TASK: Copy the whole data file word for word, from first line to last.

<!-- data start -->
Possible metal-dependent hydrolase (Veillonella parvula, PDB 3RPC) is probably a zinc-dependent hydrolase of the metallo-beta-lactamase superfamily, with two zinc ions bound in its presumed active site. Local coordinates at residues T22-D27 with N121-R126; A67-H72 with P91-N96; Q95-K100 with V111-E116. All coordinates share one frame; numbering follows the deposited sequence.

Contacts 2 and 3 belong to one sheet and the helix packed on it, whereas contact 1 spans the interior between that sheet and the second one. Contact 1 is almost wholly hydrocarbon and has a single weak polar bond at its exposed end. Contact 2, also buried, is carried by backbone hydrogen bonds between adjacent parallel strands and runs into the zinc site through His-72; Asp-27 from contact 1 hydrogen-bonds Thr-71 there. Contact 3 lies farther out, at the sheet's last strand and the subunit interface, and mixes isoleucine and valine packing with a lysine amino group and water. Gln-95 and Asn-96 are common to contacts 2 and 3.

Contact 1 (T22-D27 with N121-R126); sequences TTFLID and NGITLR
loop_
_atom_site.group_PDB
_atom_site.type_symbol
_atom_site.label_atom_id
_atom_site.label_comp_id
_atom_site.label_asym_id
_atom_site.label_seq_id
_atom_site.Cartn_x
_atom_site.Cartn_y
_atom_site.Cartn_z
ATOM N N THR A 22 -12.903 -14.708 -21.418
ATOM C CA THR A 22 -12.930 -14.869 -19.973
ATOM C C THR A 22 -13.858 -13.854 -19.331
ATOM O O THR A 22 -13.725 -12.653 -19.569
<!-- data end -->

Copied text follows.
Possible metal-dependent hydrolase (Veillonella parvula, PDB 3RPC) is probably a zinc-dependent hydrolase of the metallo-beta-lactamase superfamily, with two zinc ions bound in its presumed active site. Local coordinates at residues T22-D27 with N121-R126; A67-H72 with P91-N96; Q95-K100 with V111-E116. All coordinates share one frame; numbering follows the deposited sequence.

Contacts 2 and 3 belong to one sheet and the helix packed on it, whereas contact 1 spans the interior between that sheet and the second one. Contact 1 is almost wholly hydrocarbon and has a single weak polar bond at its exposed end. Contact 2, also buried, is carried by backbone hydrogen bonds between adjacent parallel strands and runs into the zinc site through His-72; Asp-27 from contact 1 hydrogen-bonds Thr-71 there. Contact 3 lies farther out, at the sheet's last strand and the subunit interface, and mixes isoleucine and valine packing with a lysine amino group and water. Gln-95 and Asn-96 are common to contacts 2 and 3.

Contact 1 (T22-D27 with N121-R126); sequences TTFLID and NGITLR
loop_
_atom_site.group_PDB
_atom_site.type_symbol
_atom_site.label_atom_id
_atom_site.label_comp_id
_atom_site.label_asym_id
_atom_site.label_seq_id
_atom_site.Cartn_x
_atom_site.Cartn_y
_atom_site.Cartn_z
ATOM N N THR A 22 -12.903 -14.708 -21.418
ATOM C CA THR A 22 -12.930 -14.869 -19.973
ATOM C C THR A 22 -13.858 -13.854 -19.331
ATOM O O THR A 22 -13.725 -12.653 -19.569